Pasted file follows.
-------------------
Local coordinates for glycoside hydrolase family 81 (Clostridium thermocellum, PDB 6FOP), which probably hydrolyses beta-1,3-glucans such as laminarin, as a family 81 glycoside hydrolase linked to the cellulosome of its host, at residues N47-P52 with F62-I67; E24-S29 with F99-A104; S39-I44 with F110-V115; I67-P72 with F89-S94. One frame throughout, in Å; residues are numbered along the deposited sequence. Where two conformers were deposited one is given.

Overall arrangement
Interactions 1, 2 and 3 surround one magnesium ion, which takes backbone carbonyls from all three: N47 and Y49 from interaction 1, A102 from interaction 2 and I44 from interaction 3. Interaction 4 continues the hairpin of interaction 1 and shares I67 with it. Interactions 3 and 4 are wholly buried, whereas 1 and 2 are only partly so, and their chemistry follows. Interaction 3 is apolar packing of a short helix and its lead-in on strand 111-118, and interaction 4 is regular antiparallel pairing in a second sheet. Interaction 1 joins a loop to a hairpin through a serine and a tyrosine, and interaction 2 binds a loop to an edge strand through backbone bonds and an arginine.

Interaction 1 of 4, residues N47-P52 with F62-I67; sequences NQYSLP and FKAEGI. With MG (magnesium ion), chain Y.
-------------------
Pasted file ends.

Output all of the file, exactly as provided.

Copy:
Local coordinates for glycoside hydrolase family 81 (Clostridium thermocellum, PDB 6FOP), which probably hydrolyses beta-1,3-glucans such as laminarin, as a family 81 glycoside hydrolase linked to the cellulosome of its host, at residues N47-P52 with F62-I67; E24-S29 with F99-A104; S39-I44 with F110-V115; I67-P72 with F89-S94. One frame throughout, in Å; residues are numbered along the deposited sequence. Where two conformers were deposited one is given.

Overall arrangement
Interactions 1, 2 and 3 surround one magnesium ion, which takes backbone carbonyls from all three: N47 and Y49 from interaction 1, A102 from interaction 2 and I44 from interaction 3. Interaction 4 continues the hairpin of interaction 1 and shares I67 with it. Interactions 3 and 4 are wholly buried, whereas 1 and 2 are only partly so, and their chemistry follows. Interaction 3 is apolar packing of a short helix and its lead-in on strand 111-118, and interaction 4 is regular antiparallel pairing in a second sheet. Interaction 1 joins a loop to a hairpin through a serine and a tyrosine, and interaction 2 binds a loop to an edge strand through backbone bonds and an arginine.

Interaction 1 of 4, residues N47-P52 with F62-I67; sequences NQYSLP and FKAEGI. With MG (magnesium ion), chain Y.